Salvini’s hardline posture on migration has dramatically boosted his popularity. The migration question is a significant, but hardly a life or death issue for the M5S/Lega coalition. Governments in advanced capitalist countries are largely dependent on the goodwill of the international financial markets. Populist governments tend to spend money rather lavishly, as numerous examples from Latin America have repeatedly shown. The Italian government is no exception. Before the election, the Lega promised lower taxes and the introduction of a “flat tax”, M5S the introduction of a guaranteed minimum income or “citizen wage” (reddito di citadinanza). Although the new government quietly benched the proposals, they left investors with a strong sense of fiscal irresponsibility.
The consequences have been sobering. Within days of the inauguration of the new government, Italy’s risk premium – the spread between 10-year Italian bonds (ITAGER10) and 10-year German bonds (bund), which serve as the benchmark – started to rise, at one point soaring above the 300 basic-point mark, setting off alarm bells among economists. Speculations were raised that the new government might be tempted to turn to China as a buyer of Italian sovereign debt.
The Lega, of course, has its own solution to Italy’s financial problems. In accord with its “common sense” slogan “Prima gli Italiani” the Lega has promised to rigorously cut social benefits for migrants. This is nothing new. Already in 2017, the regional council of Veneto passed a law that was meant to restrict access to communal nursery schools to families who had been living and working in the region for at least 15 years. With this law, the region’s Lega Nord governor, Luca Zaia, sent a signal that his campaign slogan of 2010, “Prima i veneti,” was more than an empty phrase. Zaia defended the law, maintaining that it has nothing to do with racism. It was just “common sense.”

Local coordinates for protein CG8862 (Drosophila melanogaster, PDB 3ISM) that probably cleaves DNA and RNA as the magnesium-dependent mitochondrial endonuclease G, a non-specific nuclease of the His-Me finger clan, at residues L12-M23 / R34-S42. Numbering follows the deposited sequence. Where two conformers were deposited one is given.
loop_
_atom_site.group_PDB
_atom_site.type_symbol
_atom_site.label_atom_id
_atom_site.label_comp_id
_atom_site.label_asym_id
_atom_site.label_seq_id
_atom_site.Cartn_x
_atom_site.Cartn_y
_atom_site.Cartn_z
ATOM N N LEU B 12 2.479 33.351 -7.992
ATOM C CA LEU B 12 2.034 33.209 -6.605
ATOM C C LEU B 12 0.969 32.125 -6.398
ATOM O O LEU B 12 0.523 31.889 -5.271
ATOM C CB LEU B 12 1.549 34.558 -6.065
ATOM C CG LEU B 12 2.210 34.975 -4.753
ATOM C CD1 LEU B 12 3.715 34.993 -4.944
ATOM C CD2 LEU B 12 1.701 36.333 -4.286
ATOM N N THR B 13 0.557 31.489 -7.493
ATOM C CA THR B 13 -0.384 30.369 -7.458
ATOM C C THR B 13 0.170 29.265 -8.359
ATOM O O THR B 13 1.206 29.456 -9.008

The Lega’s excitement over its nativist experiment, however, was of short duration. In May 2018, Italy’s constitutional court declared it unconstitutional. The court argued that the law violated the principle of equality since it introduced “an irrational criterion for the allocation of the benefit” given that there was “no reasonable correlation” between long-term residence in Veneto and need.
It is perhaps not unreasonable to expect that any attempt on the part of the Lega to pass its nativist agenda of “national preference” is likely to meet the same fate as Zaia’s law. Nor is it entirely unreasonable to expect that Italy’s populists in power, caught between international financial markets and the constitutional court, will end like many governments before them – mugged by harsh reality. But then, in Italy, everything has to change for everything to stay the same.
Professor Hans-Georg Betz is a Senior Career Fellow at CARR and Adjunct Professor of Political Science, University of Zurich. His profile can be found here: